Of course, a journalist from MedPage Today fell for the trick and gave the authors some extra publicity. One of the authors of the study is quoted in the MedPage Today article:
“We must not ignore unintended consequences of suicide prediction models,” she said via email. “Identifying patients at high risk of suicide could initiate a cascade of more intrusive interventions, including involuntary psychiatric hospitalization and ‘wellness checks’ that put a patient in contact with law enforcement. We have to recognize, due to structural racism, that the risk of these harms is greater for BIPOC [Black, Indigenous, and people of color] populations.”
A touch of moral panic attracts more readers to MedPage Today and the JAMA Psychiatry article, keeping MedPage Today, JAMA Psychiatry, and the authors’ institution happy.
But science suffers from the confirmation of a hypothesis that was not tested, especially when the paper is cited for this conclusion that did not arise in the data.
What important message about racism and health disparities is missing in this paper?
Unwarranted talk about systemic racism distracts from looking for real, modifiable racial disparities.
Mental health services researchers like these authors require large data sets, which come from settings that are organized enough to provide them. This particular study relied on integrated care settings in which patients could easily access both primary medical and mental health treatment. These settings depend on an alignment of incentives, insurance benefits that make integrated care possible.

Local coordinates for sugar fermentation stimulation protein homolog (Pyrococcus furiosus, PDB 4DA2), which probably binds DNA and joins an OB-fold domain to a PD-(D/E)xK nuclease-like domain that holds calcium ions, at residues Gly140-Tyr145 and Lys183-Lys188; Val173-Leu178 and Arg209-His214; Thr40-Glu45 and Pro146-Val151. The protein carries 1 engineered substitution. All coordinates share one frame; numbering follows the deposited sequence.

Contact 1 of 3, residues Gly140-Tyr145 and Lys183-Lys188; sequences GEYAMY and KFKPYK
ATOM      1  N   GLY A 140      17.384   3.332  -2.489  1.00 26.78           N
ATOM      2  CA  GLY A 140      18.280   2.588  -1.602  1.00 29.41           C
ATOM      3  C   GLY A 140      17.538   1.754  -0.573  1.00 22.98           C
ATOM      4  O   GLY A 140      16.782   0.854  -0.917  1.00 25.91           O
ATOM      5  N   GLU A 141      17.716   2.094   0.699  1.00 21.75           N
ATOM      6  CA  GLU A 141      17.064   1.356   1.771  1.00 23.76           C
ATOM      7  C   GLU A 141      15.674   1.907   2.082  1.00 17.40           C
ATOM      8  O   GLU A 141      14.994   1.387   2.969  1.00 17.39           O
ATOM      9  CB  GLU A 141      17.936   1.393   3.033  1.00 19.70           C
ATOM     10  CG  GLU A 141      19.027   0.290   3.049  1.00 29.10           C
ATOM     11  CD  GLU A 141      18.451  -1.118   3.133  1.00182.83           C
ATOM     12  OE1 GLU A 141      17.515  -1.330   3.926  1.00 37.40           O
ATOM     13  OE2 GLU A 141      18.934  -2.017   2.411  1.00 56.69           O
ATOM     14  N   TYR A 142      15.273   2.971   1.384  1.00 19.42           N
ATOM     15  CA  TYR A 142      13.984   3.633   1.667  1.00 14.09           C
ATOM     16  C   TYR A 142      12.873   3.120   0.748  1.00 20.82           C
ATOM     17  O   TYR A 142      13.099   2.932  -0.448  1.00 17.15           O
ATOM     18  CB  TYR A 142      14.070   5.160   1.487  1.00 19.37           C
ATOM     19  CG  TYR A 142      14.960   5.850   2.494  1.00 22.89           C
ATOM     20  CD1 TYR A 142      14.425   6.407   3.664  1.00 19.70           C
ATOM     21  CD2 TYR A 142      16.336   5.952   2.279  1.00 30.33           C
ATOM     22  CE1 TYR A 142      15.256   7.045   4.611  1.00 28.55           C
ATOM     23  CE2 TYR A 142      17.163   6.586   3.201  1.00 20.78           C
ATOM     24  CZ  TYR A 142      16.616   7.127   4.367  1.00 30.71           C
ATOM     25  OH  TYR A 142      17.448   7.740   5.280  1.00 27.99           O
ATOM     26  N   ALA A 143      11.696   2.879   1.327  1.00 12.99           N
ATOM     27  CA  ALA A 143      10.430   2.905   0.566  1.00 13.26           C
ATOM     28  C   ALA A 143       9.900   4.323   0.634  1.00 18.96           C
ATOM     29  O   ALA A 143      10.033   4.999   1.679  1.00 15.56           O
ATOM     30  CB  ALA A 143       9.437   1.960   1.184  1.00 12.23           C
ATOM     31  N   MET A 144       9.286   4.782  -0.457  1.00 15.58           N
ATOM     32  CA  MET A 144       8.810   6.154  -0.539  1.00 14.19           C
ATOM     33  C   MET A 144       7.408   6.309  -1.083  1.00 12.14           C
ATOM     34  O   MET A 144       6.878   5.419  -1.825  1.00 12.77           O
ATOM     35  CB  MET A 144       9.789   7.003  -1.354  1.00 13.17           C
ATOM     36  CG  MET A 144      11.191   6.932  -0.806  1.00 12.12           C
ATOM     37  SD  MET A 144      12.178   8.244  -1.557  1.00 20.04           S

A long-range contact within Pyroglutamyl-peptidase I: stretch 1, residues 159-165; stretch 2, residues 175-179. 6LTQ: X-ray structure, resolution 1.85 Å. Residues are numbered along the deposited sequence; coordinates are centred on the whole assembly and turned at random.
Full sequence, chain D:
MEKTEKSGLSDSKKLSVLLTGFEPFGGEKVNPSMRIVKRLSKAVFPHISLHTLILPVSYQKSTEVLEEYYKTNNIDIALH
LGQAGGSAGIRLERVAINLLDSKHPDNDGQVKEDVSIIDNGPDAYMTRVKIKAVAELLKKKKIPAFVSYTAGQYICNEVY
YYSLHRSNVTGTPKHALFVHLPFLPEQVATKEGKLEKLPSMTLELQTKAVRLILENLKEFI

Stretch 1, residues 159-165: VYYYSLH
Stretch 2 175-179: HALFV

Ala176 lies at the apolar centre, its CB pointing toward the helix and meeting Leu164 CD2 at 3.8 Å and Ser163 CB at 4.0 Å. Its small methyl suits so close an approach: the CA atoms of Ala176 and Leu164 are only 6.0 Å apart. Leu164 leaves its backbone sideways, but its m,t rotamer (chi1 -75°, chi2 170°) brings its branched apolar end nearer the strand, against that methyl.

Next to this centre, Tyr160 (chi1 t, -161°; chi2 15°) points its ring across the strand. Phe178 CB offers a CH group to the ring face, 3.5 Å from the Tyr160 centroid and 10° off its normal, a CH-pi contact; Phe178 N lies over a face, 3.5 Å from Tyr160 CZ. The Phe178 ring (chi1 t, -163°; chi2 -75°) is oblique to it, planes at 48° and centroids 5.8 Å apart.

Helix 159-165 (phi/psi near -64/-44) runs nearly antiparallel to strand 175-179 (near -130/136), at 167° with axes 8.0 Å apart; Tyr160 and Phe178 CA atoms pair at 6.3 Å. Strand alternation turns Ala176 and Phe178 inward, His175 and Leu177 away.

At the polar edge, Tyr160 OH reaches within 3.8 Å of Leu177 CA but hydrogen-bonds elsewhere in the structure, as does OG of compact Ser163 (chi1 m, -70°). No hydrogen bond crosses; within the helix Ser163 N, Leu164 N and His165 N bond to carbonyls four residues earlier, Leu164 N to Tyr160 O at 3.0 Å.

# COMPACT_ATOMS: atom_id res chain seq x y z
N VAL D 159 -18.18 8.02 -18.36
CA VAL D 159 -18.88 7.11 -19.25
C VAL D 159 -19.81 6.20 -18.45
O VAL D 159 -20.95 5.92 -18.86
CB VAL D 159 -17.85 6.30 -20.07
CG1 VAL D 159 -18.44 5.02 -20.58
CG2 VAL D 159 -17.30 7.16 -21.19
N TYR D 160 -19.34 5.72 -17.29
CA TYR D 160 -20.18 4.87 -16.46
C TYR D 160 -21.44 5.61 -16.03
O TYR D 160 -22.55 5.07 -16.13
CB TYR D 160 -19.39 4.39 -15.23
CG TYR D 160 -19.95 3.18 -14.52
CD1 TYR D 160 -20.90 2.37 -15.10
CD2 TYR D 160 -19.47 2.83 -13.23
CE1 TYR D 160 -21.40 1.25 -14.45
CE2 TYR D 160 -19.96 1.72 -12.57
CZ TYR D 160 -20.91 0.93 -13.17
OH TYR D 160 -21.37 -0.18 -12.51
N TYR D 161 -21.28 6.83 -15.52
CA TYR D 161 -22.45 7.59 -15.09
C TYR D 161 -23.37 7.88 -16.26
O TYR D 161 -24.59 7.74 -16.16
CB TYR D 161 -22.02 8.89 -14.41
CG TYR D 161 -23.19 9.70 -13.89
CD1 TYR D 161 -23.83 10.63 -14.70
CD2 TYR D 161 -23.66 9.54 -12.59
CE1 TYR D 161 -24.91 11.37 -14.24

There were not many black or Native American suicides for which data were available in the settings. That is a serious health disparity. Such patients don’t get to such settings.
Black or Native Americans don’t have the right insurance or live in close proximity to such quality care. It is a long way from most Native American reservations to the doorsteps of a well-resourced integrative care setting. Those who reside on a reservation mostly won’t have the proper insurance nor the transportation to get there.
That was strongly suggested by taking a peek at what data the authors collected or even where they collected it. Nothing fancy had to be done, but then again, they probably would not get their paper in the prestigious JAMA Psychiatry,
You might think from this article that there is harm and even danger for Native Americans to be treated in one of the settings that were studied.
I have a close native American relative by marriage whose 90+ years old (It has to be a guess because birth certificates of many Native Americans are not preserved from back then.) grandmother was a reservation orphan from another tribe who was sent to a Navajo reservation because that nation was able to keep polio victims in the 50s. I wish she could get all the treatment of post-polio syndrome that she deserves in the reservation. She wants to keep working for the US National Parks Service, as she has for decades, and accessible integrated care would help.
Algorithms that poorly predict individual suicides of any race or ethnic background be damned. If we care about social disparities in health, we must concentrate on getting more blacks and Native Americans into treatment in integrated care settings.